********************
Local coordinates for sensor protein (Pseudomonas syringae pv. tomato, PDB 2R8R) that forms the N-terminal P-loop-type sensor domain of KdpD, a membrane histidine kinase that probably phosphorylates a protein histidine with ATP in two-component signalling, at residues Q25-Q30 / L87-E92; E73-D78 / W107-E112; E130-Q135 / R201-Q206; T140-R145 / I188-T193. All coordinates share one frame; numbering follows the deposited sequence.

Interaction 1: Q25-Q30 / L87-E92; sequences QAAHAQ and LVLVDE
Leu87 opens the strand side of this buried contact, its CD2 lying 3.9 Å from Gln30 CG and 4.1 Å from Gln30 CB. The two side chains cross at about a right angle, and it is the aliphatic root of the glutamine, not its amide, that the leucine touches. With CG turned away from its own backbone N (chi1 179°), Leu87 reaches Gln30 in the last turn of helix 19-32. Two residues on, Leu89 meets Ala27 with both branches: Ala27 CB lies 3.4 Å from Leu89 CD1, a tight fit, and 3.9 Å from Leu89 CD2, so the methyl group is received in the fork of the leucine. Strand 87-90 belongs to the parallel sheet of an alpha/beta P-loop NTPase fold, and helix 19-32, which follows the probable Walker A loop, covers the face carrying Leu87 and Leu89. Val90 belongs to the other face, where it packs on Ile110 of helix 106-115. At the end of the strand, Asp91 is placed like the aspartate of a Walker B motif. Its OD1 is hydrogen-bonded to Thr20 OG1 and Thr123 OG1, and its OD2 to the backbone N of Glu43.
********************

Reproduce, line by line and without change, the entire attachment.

Local coordinates for sensor protein (Pseudomonas syringae pv. tomato, PDB 2R8R) that forms the N-terminal P-loop-type sensor domain of KdpD, a membrane histidine kinase that probably phosphorylates a protein histidine with ATP in two-component signalling, at residues Q25-Q30 / L87-E92; E73-D78 / W107-E112; E130-Q135 / R201-Q206; T140-R145 / I188-T193. All coordinates share one frame; numbering follows the deposited sequence.

Interaction 1: Q25-Q30 / L87-E92; sequences QAAHAQ and LVLVDE
Leu87 opens the strand side of this buried contact, its CD2 lying 3.9 Å from Gln30 CG and 4.1 Å from Gln30 CB. The two side chains cross at about a right angle, and it is the aliphatic root of the glutamine, not its amide, that the leucine touches. With CG turned away from its own backbone N (chi1 179°), Leu87 reaches Gln30 in the last turn of helix 19-32. Two residues on, Leu89 meets Ala27 with both branches: Ala27 CB lies 3.4 Å from Leu89 CD1, a tight fit, and 3.9 Å from Leu89 CD2, so the methyl group is received in the fork of the leucine. Strand 87-90 belongs to the parallel sheet of an alpha/beta P-loop NTPase fold, and helix 19-32, which follows the probable Walker A loop, covers the face carrying Leu87 and Leu89. Val90 belongs to the other face, where it packs on Ile110 of helix 106-115. At the end of the strand, Asp91 is placed like the aspartate of a Walker B motif. Its OD1 is hydrogen-bonded to Thr20 OG1 and Thr123 OG1, and its OD2 to the backbone N of Glu43.